COVID-19 has claimed the lives of four more British Columbians, putting the province’s total at 43.
But the number of new confirmed cases dropped again on Tuesday, to its lowest in the last three weeks.
“Let’s keep our firewall strong,” said provincial health officer Dr. Bonnie Henry.
“This is our time to care and protect each other and our communities and our families across B.C.”
Henry announced just 25 new lab-confirmed cases of the virus in her daily update, compared to 26 new cases on Monday and 37 on Sunday.
Fewer COVID-19 patients are in hospital, she added: 138 people, down two from Monday, with 66 patients in intensive care, down two.
Health Minister Adrian Dix said B.C. had more than 4,500 empty hospital beds ready in case of a surge of new serious infections.
Dr. Henry also addressed a clinical trial of the contentious drug hydroxychloroquine at the Lynn Valley Care Centre, saying it’s too early to tell if it’s working.
The drug is being heavily promoted by U.S. President Donald Trump as a treatment for the virus.
“It’s going to be a matter of months before we have a definitive answer,” she said.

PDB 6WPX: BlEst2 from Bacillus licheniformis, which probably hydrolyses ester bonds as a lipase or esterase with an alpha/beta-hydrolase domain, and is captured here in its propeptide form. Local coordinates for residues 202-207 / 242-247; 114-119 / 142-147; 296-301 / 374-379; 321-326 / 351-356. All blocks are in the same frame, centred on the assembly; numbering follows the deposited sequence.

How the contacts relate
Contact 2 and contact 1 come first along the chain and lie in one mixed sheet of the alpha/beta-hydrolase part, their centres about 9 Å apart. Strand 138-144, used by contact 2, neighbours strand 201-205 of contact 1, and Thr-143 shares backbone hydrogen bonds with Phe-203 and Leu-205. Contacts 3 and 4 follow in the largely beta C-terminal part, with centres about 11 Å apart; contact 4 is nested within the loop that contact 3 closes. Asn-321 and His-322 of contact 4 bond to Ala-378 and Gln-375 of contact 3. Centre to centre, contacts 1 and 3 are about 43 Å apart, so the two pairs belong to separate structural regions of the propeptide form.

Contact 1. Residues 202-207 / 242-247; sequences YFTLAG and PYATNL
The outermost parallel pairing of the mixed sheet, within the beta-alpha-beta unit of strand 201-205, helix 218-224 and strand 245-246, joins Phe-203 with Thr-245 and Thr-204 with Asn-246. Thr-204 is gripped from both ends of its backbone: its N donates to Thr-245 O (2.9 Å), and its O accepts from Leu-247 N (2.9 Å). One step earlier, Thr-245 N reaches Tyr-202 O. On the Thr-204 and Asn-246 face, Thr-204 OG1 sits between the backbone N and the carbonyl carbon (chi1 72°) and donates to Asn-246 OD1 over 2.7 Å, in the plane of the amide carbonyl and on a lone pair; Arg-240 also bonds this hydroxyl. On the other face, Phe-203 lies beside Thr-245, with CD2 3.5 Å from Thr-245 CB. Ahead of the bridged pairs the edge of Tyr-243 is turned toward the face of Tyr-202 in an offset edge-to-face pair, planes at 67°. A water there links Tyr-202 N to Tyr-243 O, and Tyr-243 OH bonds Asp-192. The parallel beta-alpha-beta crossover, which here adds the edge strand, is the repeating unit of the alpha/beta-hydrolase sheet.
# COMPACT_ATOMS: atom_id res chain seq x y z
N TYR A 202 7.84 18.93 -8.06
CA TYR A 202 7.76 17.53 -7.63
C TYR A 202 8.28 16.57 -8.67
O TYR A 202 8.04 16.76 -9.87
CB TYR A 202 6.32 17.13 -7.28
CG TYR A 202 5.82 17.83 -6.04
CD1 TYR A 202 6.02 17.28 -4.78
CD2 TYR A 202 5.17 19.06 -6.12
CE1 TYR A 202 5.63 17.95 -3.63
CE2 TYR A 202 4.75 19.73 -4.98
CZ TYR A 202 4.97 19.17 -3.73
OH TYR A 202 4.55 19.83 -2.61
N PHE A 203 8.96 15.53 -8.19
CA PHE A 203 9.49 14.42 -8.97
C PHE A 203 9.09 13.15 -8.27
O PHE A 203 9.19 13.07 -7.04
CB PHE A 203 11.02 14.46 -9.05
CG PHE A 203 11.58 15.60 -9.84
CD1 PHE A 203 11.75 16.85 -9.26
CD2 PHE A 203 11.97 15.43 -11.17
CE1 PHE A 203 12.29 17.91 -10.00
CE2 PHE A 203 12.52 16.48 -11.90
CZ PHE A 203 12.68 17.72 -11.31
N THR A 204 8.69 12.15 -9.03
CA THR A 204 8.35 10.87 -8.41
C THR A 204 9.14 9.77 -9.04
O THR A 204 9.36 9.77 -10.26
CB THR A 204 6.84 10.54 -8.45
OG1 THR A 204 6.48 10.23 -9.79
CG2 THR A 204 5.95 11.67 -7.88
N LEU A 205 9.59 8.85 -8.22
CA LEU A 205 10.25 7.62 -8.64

“I know there is some preliminary analyses that will be run in the next few weeks, but the outbreak is ongoing unfortunately at Lynn Valley.
Long weekend lockdown
B.C. has now confirmed 1,291 cases of the virus, 805 of whom have fully recovered.
With good weather forecast for the upcoming long weekend, Dix pleaded with British Columbians to skip non-essential travel or trips to their cottages.
That request is doubly important, he added, with early evidence that B.C. could be getting a handle on the outbreak.
“It demands I think what’s best of us, what’s best of B.C., our strength, our generosity, our courage and our empathy and our kindness,” said Dix.
“Good practice and good learning and good luck flow from these qualities, so let’s bend the curve, not bend the rules this weekend.”
He also repeated his call for religious groups to avoid gatherings on the long weekend and opt for virtual ways of connecting instead.
While strict social distancing measures are expected to remain in place for months, Henry said, some could be eased in the weeks to come.
“We’re in for a bit of a ride on this. It’s not going to be able to go back to 100 per cent where we were in January or at Christmastime, where we are able to celebrate and come together until we have enough people in the community who are immune to this,” she said.
“But we will have a period of time where this, hopefully, will be able to wane.”
Once the first wave of the pandemic has passed, she said she expects people to be able to return to some of their normal activities.
But both health officials and the public will need to be extra vigilant for any possibility of spreading the illness in the community, particularly in the fall, she said, adding that putting restrictions back in place could be necessary.